According to an article in The Free Press, he has also written, “We need to start making people who support Israel actually afraid to go out in public. We need to make all of white America afraid that everything they have stolen is going to be burned to the ground. That’s what makes them listen.”

It is rhetoric like that, along with an increase in anti-Israel and antisemitic rhetoric, that has New Hampshire Attorney General John Formella beefing up the state’s Civil Rights Unit with an additional attorney and more support staff. Formella announced the move after activists with Palestinian Action USA struck the Elbit Systems facility in Merrimack last month. The three women arrested for the vandalism attack were all promptly bailed out by Chambers.

Elbit Systems USA is an Israeli-owned company best known for its work in weapons and aviation. However, the Merrimack facility also does work for the company’s medical instrumentation division.

Formella and Assistant Attorney General Sean Locke have both said they are looking at the Palestinian Action USA protestors for possible Civil Rights Act violations. And the organization itself, which is partially funded by Chambers, could be held accountable as well. 

The possibility he and his comrades could be charged with antisemitic harassment due to their anti-Zionist activism upsets Chambers.

“[Of course] the hate crime rhetoric is concerning, but I think any attorney worth a darn will tell you that weapons companies are not a protected group, lol,” Chambers wrote NHJournal. “In the end, it behooves a ‘Free State’ to back off of this kind of grandstanding. I really don’t believe that the people of New Hampshire are especially committed to Zionism, even if political lobbyists are.”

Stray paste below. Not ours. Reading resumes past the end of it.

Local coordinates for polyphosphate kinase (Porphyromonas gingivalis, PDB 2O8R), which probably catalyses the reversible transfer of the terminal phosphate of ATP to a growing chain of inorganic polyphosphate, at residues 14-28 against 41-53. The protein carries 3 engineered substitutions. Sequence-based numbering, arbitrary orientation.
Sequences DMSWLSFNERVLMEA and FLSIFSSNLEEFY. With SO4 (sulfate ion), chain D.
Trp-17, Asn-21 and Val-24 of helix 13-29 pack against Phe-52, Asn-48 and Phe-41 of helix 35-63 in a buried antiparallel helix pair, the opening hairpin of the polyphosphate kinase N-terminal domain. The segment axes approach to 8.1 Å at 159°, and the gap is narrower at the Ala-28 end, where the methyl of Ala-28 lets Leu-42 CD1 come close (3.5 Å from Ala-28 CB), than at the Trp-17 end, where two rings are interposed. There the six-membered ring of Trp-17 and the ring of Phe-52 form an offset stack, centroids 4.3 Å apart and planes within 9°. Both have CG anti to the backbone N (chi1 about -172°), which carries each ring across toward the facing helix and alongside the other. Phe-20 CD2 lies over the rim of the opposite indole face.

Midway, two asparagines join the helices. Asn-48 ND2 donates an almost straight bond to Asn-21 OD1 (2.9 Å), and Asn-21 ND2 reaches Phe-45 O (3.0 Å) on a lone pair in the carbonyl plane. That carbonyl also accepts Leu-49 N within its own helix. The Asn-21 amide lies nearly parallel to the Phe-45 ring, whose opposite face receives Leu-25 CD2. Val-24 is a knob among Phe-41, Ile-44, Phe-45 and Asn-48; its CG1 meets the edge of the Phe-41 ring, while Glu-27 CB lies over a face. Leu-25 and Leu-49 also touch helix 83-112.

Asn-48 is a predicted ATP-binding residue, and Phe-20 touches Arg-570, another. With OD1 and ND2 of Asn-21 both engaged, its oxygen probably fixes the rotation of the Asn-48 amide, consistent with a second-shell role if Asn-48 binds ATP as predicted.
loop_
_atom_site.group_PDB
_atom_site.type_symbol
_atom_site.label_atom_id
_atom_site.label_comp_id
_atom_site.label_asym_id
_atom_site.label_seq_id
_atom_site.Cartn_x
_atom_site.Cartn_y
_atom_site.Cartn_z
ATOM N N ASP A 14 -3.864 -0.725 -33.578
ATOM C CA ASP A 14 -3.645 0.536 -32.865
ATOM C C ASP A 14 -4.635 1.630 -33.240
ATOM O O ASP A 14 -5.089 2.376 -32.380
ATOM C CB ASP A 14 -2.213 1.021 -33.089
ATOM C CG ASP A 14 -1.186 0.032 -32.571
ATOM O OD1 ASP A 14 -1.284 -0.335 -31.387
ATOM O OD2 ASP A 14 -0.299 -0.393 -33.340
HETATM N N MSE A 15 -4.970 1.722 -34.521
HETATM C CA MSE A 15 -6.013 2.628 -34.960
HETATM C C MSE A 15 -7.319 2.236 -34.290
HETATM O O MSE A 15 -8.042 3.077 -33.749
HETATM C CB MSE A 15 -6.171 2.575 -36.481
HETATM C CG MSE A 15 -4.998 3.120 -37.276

Though Chambers has maintained the protests against Elbit are focused on stopping a weapons manufacturer, he has not been shy about saying Israel has no right to exist.

“Israel does not deserve to exist,” Chambers told LA Magazine. “It is a false state propped up by the West.”

Chambers is a member of the Cox family, worth about $34 billion, according to reports. Chambers essentially negotiated an early inheritance with the family trust, allowing him to walk away with a reported $250 million. 

The fact the Coxes still own the company outright makes them the eighth richest family in America, with a net worth of around $34 billion.

Chambers has been using his fortune to spread the Gospel of Marx, setting up a commune in Massachusetts, a “People’s” gym in New Hampshire’s Upper Valley, and engaging in protests across the country. He is even footing the bill when fellow activists get arrested.

“I support a ton of bail funds for protestors and folks facing state repression,” Chambers said.

Despite being self-identified as a founding member of Palestinian Action USA, Chambers denied he is, technically, a founder or bankrolling the group or that he has a real leadership role within Palestinian Action USA at all. Chambers is just another activist, albeit one with more cash.

“PAL Action is not now and never was an ‘org,’” Chambers wrote NHJournal. “It is a social media platform that shares news of direct actions people have taken against Elbit or other weapons companies. We’ve shared things in Cali, VA, TX, MA, NH, etc. If someone sends us [something], we share it. Bears zero connection to who did it.”

When it comes to Palestinian Action USA, Chambers is just another member of the organization that isn’t an organization, he said.

“I [definitely] participated in the Cambridge [Mass.] action, and I spray painted a McDonald’s in D.C. Other actions I have zero say about. Pal Action UK provides training to people. I was a founding organizer because I did the first action in Cambridge, and I’ve helped with media thereafter. There is no staff, no budget, nothing. As in, there’s nothing to finance.”